University Challenge a predictor of earnings
Want to know what universities give the best chance of securing a well-paid job? Try watching University Challenge.
The long-running BBC quiz show is a better predictor of graduate earnings than official data on university teaching standards, according to research.
A study suggests that there is a correlation between the number of times an institution appears on University Challenge and the pay of their graduates.
Researchers at Surrey University analysed the number of times universities had qualified to appear on the programme, as well as looking at the Teaching Excellence Framework (TEF).
The TEF looks at teaching and learning in UK universities, with institutions assessed on measures such as student experience, graduate-level employment and drop-out rates.
Institutions are given a gold, silver, bronze of provisional rating.
The Surrey research says that there is a “correlation between appearing on University Challenge and being a higher-ranked university, which correlates with higher real earnings.”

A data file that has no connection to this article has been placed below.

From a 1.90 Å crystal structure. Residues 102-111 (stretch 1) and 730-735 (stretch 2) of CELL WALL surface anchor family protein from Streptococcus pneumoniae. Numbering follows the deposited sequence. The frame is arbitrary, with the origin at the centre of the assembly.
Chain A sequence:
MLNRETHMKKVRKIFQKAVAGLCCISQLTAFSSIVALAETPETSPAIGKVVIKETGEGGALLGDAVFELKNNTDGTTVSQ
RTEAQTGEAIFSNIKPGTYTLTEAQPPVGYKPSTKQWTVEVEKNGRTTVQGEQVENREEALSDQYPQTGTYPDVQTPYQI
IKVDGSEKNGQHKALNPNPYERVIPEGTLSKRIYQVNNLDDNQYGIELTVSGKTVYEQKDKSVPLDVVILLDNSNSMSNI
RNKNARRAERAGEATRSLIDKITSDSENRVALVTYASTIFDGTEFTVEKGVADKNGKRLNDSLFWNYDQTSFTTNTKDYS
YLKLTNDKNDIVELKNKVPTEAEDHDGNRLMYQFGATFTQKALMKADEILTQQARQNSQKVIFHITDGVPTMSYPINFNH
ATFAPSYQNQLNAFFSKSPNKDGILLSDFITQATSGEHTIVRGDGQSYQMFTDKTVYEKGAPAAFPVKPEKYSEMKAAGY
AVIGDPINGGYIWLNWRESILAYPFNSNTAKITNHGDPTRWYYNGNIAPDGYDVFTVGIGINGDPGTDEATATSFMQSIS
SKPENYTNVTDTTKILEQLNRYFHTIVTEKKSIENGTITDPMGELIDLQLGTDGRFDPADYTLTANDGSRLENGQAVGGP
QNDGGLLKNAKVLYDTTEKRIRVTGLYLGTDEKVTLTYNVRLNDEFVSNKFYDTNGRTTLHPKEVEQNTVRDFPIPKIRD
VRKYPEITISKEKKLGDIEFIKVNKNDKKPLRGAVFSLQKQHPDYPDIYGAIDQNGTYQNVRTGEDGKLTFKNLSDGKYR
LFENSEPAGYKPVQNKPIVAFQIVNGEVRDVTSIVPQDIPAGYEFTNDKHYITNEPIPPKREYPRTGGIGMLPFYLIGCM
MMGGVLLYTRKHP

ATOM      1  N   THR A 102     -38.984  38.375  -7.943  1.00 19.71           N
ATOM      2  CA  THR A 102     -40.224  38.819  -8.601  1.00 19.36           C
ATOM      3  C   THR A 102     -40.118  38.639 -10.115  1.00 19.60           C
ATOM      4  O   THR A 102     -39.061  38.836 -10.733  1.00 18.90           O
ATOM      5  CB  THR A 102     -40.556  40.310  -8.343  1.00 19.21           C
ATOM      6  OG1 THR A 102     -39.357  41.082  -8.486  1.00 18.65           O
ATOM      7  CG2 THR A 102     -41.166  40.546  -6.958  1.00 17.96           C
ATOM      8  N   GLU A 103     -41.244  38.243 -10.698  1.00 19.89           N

It goes on to say: “There is no correlation between TEF gold and silver and being a higher ranked university/higher income.”
The study concludes: “There is a correlation between being a lower ranked university and having a TEF bronze.
“Therefore, the frequency of appearance of a university on a TV programme is a better predictor of yielding a better job, than TEF gold or silver, as predicted.”
The number of appearances is a rough indicator of the quality of the students taking part, the authors say, as they have to pass a test to be among the teams chosen to appear on the show, which is hosted by Jeremy Paxman.
The researchers do note that the TEF is not meant to specifically measure how much a university’s graduates earn, rather its teaching and learning in general.
But they told the British Academy of Management’s annual conference in Birmingham that parents and teenagers may think that it measures income.
“We found that the TV programme University Challenge was a better predictor than TEF,” Professor Marco Mongiello told the conference.
“There is a correlation between appearing on University Challenge and higher real earnings. Moreover, there is no correlation between TEF gold and silver and higher earnings.”
A Department for Education spokeswoman said: “The Teaching Excellence and Student Outcomes Framework (TEF) provides the best all-round assessment of the teaching and outcomes delivered by universities – it is not designed solely to look at earnings.
“It takes into account a number of important factors, including drop-out rates, student satisfaction and graduate earnings to give prospective students the full picture of an institution.
“For applicants with a particular interest in just earnings, we have made a record amount of data available on graduate outcomes by university and subject, which should be relied on instead of University Challenge.”